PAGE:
Life Insurance for the At-Home

Eric asks what Dave's take is on life insurance for a stay-at-home spouse and children. Dave explains how much he believes Eric should have.

QUESTION: Eric in Idaho asks what Dave’s take is on life insurance for a stay-at-home spouse and children. Dave explains how much he believes Eric should have.

ANSWER: I do believe you should have life insurance on a stay-at-home spouse in the range of $250,000 to $400,000. The wealthier your family is, the further up in that range you should go. The less wealthy you are, the further down you should go.

Basically, if something happened to mom, you’d have to hire Mary Poppins to do all the things she does. She brings economic value to the home place—everything from maid service to nannying to carting people around to tutoring to barber to chef. In order for you to continue to earn an income, someone would have to care for your children and your household.

Mom brings anywhere from a $25,000 to a $75,000 annual value to the household, economically speaking. That’s what it would take to replace the things that she does; I’m not saying she’s worth that. I don’t mean that at all, so don’t misunderstand me. She’s worth a lot more than that.

On children, if you have a little bit of money in investments or have a little bit of an emergency fund of three to six months of expenses, I would carry no life insurance on children. The only reason you would need life insurance on children is, Heaven forbid, to pay for final expenses. It’s what insurance people call burial costs.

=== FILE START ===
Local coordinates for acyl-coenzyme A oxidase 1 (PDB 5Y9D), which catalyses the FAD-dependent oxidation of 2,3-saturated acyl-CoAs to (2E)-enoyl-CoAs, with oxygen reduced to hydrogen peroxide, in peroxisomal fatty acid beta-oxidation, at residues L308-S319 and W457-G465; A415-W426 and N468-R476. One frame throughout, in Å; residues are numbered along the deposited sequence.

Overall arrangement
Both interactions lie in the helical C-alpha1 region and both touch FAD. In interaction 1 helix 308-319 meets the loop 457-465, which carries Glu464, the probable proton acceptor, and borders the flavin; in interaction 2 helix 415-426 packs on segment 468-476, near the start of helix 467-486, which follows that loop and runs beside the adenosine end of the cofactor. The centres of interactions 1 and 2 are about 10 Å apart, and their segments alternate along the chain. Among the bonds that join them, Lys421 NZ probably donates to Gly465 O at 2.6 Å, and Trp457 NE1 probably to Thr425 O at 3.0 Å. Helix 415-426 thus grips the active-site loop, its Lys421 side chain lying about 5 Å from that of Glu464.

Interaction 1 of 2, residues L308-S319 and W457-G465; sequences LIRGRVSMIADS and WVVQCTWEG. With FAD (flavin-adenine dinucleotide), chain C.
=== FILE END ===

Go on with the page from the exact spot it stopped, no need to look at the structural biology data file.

If you have no money, you may want to get a $15,000 rider for each of your children for 50 or 60 bucks a year as a rider on your term policy or your wife’s policy. That’s what my wife and I did for years.

But as the kids got older and as we had some money in investments and things that would cover a burial, we didn’t even buy the rider anymore. With children, you’re not trying to replace their economic value because they don’t bring economic value. Economically, they are a liability. That means they cost money—they don’t make money. I’m not putting children down, so don’t hate me.

If they are sick and uninsurable later in life and you want to grandfather them in to some policy, that happens almost never to the point that it’s not worth buying insurance to cover. The most likely of the things on that, percentage-wise, would be juvenile diabetes. Even diabetes doesn’t make you uninsurable for life; it just makes it very expensive.

But it’s not worth it to offset that. That pitch usually comes from the life insurance person who is trying to sell something.